Deep, moody green interiors are taking the design world by storm, and bathrooms are no exception. Consider a hue like hunter, olive, forest, jade or emerald for the walls, and balance its intensity with a light, natural wood vanity and jute accents. Matte black fixtures and ceramics complete this look. The trendy palette works well with rustic, modern farmhouse and Southwestern design styles.
In natural areas, chiggers hang out in vegetation that’s off the beaten path. If you're hiking during chigger season, keep to the center of the path, and try to avoid letting vegetation brush your legs.
In addition to Panacea’s easy access to beach activities, there’s no shortage of outdoor activities inland, too. Between the Apalachicola National Forest, the largest U.S. National Forest in Florida, and St. Marks Wildlife Refuge, adventurers can take advantage of activities like walking, biking, swimming, fishing, bird-watching, camping, hunting, horseback riding, boating and more.
Brighten your yard’s shady spots with a golden waterfall, courtesy of ‘All Gold’ Japanese forest grass (Hakonechloa macra). Also known as Japanese hakone grass, this glowing beauty boasts naturally cascading growth that makes an elegant focal point. As the name suggests, Japanese forest grass likes a part shade to shady spot with soil that’s well-drained, rich and humusy. Avoid dry, clay or poorly drained soils. This is a slowly spreading ornamental grass, which typically grows 9 to 14 inches tall and up to 24 inches wide. The narrow leaves pair well with broad-leafed hosta varieties or heuchera. Hardy in Zones 5-9.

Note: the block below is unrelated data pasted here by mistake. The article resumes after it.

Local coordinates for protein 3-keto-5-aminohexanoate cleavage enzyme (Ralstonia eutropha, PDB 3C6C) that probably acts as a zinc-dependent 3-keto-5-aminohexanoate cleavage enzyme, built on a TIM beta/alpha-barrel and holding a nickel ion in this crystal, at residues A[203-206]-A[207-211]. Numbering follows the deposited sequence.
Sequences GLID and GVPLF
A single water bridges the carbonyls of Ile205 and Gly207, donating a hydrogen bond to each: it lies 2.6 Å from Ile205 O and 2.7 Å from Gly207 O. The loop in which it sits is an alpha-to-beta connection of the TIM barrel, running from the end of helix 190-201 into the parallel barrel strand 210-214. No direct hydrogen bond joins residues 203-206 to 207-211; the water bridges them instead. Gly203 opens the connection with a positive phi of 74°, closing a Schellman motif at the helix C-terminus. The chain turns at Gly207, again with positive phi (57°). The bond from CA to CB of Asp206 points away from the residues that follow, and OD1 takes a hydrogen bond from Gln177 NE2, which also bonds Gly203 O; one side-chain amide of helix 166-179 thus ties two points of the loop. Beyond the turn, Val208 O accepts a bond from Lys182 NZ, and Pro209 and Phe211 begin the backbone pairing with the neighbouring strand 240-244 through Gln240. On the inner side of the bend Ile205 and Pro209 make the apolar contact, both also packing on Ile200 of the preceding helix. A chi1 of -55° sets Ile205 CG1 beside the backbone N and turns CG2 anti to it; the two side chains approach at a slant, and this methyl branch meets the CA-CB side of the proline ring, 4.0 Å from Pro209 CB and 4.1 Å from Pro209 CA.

This chic bedroom is part home office, part meditation room. Mint green furnishings and forest green walls allow for a fresh, open environment. Devoid of unnecessary clutter, the floor remains open for yoga practice and reading.
The acres of woodsy waterfront land that make up the Washington estate include streams, waterfalls, trails and a sandy beach. The cabin and its guest house feel like a treehouse in the middle of it all.
Globe amaranth blooms can be white or shades of red, purple and pink. Harvest the stems when the flowers are in bloom, and hang them upside down in a dry, dark, airy space until you’re ready to use them in crafts or arrangements. The flower heads of varieties like ‘Forest Pink’ (Gomphrena haageana) are also great for using in potpourri.